In this learning activity, students use a web-based carbon calculator to determine their carbon footprint on the basis of their personal and household habits and choices. Students identify which personal activities and household choices produce the most CO2 emissions, compare their carbon footprint to the U.S. and global averages, and identify lifestyle changes they can make to reduce their footprint.

In this activity, students use Google Earth to investigate a variety of renewable energy sources and select sites within the United States that would be appropriate for projects based on those sources.

In this activity students trace the sources of their electricity, heating and cooling, and other components of their energy use though the use of their family's utility bills and information from utility and government websites.

This activity is a learning game in which student teams are each assigned a different energy source. Working cooperatively, students use their reading, brainstorming, and organizational skills to hide the identity of their team's energy source while trying to guess which energy sources the other teams represent.

This is a debate-style learning activity in which student teams learn about energy sources and are then assigned to represent the different energy sources. Working cooperatively, students develop arguments on the pros and cons of their source over the others.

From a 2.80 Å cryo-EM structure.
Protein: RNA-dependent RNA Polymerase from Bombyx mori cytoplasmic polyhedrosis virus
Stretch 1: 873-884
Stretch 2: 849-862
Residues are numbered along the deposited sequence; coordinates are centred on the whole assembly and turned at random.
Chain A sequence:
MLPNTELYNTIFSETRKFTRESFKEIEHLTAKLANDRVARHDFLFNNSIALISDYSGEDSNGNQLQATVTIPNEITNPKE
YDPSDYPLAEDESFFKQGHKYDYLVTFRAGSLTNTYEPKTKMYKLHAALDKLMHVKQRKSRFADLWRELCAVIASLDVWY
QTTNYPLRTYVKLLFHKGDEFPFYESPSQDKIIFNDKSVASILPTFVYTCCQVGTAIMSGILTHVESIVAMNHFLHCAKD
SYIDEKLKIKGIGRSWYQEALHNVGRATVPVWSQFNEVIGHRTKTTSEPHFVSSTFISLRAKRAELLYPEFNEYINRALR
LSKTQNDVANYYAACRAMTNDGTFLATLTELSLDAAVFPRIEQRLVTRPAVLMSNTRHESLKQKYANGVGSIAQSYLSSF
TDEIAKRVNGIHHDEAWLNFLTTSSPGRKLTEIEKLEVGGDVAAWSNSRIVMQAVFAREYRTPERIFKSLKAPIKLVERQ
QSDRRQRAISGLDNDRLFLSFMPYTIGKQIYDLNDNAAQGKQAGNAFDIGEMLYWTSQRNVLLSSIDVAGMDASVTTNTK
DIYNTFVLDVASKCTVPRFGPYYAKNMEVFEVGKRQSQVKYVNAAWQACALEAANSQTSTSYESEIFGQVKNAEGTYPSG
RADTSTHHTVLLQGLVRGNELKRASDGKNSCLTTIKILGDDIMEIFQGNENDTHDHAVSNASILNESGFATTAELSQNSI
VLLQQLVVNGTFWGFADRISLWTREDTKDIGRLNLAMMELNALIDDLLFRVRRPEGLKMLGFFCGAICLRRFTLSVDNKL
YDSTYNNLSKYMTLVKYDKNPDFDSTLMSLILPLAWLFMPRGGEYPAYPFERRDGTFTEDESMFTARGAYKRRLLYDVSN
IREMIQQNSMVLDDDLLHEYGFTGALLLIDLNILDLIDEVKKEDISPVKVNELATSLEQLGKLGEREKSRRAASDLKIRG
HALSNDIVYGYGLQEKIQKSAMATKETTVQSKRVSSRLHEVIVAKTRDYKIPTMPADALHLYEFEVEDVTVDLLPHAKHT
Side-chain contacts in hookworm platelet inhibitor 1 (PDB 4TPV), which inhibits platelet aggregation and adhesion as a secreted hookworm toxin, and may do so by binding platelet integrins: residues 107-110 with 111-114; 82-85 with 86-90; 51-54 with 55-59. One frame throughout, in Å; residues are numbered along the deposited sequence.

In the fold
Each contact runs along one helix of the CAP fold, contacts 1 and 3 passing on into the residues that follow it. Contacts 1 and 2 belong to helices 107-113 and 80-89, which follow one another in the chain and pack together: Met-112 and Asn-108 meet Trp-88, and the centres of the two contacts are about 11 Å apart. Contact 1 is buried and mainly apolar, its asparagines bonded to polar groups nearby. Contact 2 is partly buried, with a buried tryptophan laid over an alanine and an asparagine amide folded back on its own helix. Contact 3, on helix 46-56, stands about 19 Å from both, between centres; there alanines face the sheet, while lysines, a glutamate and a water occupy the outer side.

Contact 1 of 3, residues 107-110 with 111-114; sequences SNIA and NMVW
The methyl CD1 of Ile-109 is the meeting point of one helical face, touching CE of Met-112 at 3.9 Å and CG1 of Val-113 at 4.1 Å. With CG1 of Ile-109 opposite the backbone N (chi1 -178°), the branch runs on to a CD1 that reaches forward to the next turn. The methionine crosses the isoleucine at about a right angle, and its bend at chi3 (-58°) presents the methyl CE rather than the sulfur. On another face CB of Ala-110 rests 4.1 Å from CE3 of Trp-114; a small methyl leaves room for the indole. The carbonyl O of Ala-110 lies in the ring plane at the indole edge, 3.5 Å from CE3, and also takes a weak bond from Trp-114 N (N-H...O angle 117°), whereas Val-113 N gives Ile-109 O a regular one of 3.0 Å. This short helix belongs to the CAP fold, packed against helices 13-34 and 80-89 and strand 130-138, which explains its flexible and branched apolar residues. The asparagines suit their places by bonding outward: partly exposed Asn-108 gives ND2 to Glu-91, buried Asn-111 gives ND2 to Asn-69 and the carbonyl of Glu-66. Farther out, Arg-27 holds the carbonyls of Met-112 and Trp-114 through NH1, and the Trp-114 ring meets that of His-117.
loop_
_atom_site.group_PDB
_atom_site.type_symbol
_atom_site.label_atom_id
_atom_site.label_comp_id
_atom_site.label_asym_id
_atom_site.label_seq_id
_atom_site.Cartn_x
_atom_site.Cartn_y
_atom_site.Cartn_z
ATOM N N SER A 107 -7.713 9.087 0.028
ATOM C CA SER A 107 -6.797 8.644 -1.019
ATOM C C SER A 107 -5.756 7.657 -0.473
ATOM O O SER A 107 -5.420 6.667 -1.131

This activity focuses on applying analytic tools such as pie charts and bar graphs to gain a better understanding of practical energy use issues. Also provides experience with how different types of data collected affect the outcome of statistical visualization tools.

In this activity, students examine the energy required to make a cheeseburger, calculate its associated carbon footprint, and discuss the carbon emissions related to burger production. The activity is geared toward Canadian students but can be customized to the consumption patterns and carbon footprint of American students since the resource references the amount of burgers consumed by Americans in addition to Canadians.

In this activity, students explore energy production and consumption by contrasting regional energy production in five different US regions.

CEO2 is a role-playing game that helps students explore different business strategies in order to maximize profit, significantly cut CO2 emissions, and develop low-carbon products by 2030.

Students explore how various energy sources can be used to cause a turbine to rotate and then generate electricity with a magnet.

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